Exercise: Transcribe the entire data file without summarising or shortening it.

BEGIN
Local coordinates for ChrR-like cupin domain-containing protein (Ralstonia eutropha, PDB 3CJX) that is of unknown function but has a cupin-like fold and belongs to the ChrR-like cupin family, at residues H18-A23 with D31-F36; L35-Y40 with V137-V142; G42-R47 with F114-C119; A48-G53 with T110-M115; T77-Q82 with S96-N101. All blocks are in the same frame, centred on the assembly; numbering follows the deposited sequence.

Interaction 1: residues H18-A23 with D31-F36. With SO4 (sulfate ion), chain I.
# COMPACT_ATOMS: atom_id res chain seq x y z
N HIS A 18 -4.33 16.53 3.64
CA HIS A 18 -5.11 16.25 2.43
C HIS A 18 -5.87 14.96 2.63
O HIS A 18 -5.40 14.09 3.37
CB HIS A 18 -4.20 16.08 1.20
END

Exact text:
Local coordinates for ChrR-like cupin domain-containing protein (Ralstonia eutropha, PDB 3CJX) that is of unknown function but has a cupin-like fold and belongs to the ChrR-like cupin family, at residues H18-A23 with D31-F36; L35-Y40 with V137-V142; G42-R47 with F114-C119; A48-G53 with T110-M115; T77-Q82 with S96-N101. All blocks are in the same frame, centred on the assembly; numbering follows the deposited sequence.

Interaction 1: residues H18-A23 with D31-F36. With SO4 (sulfate ion), chain I.
# COMPACT_ATOMS: atom_id res chain seq x y z
N HIS A 18 -4.33 16.53 3.64
CA HIS A 18 -5.11 16.25 2.43
C HIS A 18 -5.87 14.96 2.63
O HIS A 18 -5.40 14.09 3.37
CB HIS A 18 -4.20 16.08 1.20